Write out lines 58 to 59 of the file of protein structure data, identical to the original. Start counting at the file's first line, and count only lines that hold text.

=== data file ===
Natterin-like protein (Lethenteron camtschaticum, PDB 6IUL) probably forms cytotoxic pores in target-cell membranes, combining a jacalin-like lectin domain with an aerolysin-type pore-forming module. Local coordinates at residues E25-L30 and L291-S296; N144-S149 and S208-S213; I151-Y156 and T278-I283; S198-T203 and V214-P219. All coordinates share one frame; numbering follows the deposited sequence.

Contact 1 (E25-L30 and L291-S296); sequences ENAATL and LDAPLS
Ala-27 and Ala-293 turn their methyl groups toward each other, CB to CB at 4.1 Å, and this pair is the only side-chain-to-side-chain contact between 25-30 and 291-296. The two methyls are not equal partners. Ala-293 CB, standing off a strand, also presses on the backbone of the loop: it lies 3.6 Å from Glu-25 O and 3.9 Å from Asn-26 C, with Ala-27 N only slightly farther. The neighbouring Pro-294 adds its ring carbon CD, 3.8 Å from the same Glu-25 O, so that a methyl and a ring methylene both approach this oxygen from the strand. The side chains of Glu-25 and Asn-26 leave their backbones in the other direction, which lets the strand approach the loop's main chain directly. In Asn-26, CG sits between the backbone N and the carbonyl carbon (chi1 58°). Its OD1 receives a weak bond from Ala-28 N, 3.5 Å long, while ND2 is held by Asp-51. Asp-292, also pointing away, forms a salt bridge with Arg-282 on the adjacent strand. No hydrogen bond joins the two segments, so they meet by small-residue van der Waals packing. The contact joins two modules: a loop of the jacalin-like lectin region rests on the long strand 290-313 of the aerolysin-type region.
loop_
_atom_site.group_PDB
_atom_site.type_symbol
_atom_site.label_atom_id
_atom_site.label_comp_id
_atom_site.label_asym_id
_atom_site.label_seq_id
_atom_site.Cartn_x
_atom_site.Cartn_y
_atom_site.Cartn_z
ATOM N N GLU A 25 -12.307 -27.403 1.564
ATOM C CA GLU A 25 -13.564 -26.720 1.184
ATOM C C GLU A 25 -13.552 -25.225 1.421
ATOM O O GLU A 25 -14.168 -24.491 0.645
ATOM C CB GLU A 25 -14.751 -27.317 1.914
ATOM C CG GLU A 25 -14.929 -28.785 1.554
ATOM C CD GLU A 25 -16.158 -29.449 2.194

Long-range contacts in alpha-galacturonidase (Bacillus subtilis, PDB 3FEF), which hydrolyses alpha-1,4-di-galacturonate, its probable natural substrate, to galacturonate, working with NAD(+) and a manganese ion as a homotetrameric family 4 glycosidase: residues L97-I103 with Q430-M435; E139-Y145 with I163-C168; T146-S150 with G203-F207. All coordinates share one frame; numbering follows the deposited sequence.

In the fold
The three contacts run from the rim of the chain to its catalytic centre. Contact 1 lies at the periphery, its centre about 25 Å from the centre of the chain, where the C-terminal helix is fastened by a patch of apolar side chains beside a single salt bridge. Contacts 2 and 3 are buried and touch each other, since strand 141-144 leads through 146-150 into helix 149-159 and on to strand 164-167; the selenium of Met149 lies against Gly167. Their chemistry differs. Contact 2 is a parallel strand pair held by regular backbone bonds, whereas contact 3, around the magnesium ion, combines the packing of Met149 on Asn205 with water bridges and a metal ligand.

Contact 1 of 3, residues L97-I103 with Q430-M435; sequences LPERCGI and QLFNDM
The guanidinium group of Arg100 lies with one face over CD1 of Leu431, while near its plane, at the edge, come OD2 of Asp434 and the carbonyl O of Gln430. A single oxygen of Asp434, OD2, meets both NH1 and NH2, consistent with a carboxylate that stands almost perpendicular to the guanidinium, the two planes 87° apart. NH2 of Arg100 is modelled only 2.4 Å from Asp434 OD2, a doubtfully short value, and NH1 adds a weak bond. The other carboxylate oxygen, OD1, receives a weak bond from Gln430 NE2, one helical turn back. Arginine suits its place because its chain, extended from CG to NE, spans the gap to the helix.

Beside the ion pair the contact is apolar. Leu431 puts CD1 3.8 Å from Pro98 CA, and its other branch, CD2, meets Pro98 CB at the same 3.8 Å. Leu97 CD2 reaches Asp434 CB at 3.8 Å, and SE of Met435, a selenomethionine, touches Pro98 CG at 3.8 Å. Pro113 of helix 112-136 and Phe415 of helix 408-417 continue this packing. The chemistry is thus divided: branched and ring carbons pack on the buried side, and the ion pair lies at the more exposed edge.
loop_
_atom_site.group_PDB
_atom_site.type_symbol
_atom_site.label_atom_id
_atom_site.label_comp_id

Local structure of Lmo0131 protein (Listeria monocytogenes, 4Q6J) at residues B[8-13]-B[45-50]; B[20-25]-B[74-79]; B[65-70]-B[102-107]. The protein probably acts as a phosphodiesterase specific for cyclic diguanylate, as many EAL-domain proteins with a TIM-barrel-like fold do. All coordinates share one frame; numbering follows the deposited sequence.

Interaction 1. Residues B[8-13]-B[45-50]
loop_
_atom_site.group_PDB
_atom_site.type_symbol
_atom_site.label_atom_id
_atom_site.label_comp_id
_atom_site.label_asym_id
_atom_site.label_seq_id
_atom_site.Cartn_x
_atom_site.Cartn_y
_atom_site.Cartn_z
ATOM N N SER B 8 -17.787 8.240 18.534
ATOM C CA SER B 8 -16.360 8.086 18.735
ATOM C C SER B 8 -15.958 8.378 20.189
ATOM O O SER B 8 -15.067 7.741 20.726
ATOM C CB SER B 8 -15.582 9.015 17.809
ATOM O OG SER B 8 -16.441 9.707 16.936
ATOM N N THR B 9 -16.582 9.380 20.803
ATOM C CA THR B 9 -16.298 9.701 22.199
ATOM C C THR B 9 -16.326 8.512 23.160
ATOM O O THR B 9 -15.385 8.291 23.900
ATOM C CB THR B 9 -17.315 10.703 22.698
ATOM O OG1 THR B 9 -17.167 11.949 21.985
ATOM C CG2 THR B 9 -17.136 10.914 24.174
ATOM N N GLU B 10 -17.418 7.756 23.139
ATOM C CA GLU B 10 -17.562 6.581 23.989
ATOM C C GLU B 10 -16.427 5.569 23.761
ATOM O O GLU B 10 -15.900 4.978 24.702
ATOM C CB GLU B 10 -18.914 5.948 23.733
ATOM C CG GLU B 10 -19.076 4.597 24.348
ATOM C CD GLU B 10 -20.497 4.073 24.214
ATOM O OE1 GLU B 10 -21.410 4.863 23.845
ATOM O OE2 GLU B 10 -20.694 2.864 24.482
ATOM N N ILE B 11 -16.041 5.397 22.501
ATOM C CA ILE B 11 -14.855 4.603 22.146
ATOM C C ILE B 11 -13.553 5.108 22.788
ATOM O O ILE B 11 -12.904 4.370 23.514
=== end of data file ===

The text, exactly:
ATOM C CA GLU B 10 -17.562 6.581 23.989
ATOM C C GLU B 10 -16.427 5.569 23.761